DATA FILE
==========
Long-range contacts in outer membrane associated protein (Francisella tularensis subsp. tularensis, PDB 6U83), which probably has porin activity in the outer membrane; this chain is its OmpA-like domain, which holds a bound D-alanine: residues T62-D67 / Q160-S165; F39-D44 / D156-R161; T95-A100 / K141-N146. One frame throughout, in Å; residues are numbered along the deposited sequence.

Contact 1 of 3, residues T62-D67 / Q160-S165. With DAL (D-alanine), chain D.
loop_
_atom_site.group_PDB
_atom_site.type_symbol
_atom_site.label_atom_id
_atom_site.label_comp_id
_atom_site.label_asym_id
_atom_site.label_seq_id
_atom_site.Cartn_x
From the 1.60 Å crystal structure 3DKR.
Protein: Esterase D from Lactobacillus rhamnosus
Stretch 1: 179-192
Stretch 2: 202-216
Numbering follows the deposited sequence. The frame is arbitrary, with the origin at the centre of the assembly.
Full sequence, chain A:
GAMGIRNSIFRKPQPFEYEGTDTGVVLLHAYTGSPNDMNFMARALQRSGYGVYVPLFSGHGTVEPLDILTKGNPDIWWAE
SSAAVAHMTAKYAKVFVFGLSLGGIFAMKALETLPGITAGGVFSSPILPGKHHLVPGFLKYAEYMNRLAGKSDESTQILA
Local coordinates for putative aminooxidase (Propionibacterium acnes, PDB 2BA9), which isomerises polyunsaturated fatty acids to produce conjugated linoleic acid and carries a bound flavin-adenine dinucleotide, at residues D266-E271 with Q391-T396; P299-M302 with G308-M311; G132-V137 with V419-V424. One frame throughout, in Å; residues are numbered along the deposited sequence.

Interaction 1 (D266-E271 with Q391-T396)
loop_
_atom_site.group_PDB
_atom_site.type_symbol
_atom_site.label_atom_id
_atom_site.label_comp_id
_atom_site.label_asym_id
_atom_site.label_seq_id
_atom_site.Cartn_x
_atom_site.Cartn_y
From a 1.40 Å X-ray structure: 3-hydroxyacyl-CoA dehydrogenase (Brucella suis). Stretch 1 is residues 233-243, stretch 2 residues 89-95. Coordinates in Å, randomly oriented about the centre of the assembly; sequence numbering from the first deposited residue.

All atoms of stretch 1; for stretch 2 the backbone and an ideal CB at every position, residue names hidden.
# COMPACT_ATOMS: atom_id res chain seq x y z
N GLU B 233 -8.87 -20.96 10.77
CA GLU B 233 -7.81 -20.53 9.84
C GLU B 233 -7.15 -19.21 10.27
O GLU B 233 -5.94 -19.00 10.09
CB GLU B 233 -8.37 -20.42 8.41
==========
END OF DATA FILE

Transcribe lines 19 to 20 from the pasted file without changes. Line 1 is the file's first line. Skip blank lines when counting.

Local coordinates for putative aminooxidase (Propionibacterium acnes, PDB 2BA9), which isomerises polyunsaturated fatty acids to produce conjugated linoleic acid and carries a bound flavin-adenine dinucleotide, at residues D266-E271 with Q391-T396; P299-M302 with G308-M311; G132-V137 with V419-V424. One frame throughout, in Å; residues are numbered along the deposited sequence.

Interaction 1 (D266-E271 with Q391-T396)